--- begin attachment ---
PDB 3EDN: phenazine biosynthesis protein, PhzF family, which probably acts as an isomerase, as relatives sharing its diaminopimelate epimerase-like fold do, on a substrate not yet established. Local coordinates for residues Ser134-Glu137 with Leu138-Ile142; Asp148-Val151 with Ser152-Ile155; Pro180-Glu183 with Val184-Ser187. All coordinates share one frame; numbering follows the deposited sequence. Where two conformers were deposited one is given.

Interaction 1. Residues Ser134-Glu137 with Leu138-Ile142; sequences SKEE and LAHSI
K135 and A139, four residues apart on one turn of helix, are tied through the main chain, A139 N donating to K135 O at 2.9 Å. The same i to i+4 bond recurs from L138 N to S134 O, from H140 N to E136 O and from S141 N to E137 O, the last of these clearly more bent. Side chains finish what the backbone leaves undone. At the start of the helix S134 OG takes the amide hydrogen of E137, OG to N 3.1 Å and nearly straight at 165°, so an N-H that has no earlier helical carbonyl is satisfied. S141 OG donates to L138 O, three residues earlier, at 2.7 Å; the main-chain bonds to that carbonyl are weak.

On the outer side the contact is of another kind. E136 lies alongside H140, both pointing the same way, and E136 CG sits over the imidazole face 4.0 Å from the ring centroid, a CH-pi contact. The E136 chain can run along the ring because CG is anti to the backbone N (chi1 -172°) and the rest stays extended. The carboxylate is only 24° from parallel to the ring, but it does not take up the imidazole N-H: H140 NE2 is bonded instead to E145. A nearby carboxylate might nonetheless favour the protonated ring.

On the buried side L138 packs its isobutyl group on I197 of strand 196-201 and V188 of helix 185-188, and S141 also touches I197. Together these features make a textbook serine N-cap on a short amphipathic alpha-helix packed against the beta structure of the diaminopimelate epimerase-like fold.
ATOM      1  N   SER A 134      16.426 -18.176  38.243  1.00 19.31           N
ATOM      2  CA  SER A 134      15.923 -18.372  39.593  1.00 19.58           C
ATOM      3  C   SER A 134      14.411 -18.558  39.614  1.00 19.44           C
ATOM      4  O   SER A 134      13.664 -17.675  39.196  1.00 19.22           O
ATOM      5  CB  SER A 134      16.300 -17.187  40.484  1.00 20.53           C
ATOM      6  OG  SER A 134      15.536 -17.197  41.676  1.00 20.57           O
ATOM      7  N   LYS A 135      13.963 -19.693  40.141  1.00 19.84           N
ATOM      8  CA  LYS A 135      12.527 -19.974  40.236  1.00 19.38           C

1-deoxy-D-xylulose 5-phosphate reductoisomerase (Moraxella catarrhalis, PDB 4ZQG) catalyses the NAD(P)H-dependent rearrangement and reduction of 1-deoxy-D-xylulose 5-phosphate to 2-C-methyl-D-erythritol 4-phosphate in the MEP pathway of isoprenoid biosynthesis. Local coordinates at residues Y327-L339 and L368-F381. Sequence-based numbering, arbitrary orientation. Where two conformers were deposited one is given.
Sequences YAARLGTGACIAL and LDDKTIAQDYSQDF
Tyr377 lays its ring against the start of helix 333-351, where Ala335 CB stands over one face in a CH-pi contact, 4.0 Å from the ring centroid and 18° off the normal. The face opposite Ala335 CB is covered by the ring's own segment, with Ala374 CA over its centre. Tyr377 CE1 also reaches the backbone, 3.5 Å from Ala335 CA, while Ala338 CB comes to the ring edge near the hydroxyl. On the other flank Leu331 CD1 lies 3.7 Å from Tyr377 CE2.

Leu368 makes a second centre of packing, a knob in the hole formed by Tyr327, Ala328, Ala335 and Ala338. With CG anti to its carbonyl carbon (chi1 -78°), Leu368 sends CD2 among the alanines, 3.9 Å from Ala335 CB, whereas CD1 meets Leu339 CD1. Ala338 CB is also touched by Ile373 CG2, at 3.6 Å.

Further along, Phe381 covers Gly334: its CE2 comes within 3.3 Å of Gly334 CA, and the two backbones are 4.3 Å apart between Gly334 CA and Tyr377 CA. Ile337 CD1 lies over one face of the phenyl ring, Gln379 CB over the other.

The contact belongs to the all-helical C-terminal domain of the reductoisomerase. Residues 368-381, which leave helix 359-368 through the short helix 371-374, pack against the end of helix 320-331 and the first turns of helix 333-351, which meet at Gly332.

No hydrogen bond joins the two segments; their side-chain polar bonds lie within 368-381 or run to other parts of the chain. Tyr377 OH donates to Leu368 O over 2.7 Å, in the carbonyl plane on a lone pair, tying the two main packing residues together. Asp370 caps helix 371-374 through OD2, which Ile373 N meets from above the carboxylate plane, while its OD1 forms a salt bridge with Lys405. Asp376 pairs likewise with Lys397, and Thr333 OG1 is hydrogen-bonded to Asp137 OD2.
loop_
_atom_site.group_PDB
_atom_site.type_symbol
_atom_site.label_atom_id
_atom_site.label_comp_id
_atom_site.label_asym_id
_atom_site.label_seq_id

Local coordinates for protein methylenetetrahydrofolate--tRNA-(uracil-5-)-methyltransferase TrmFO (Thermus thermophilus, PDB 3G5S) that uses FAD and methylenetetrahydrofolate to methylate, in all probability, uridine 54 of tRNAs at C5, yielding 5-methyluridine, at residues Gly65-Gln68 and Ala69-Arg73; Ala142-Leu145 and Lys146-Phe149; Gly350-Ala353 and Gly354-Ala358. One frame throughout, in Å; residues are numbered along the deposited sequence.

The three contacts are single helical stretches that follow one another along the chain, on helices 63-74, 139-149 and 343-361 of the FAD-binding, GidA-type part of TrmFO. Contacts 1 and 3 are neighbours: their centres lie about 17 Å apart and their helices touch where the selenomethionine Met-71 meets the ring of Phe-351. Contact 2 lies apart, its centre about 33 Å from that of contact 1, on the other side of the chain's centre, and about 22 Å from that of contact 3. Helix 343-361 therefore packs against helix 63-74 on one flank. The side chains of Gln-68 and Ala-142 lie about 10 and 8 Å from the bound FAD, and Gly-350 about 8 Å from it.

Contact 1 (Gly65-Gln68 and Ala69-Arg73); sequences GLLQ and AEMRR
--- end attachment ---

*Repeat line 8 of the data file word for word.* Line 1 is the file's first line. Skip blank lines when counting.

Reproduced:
ATOM      3  C   SER A 134      14.411 -18.558  39.614  1.00 19.44           C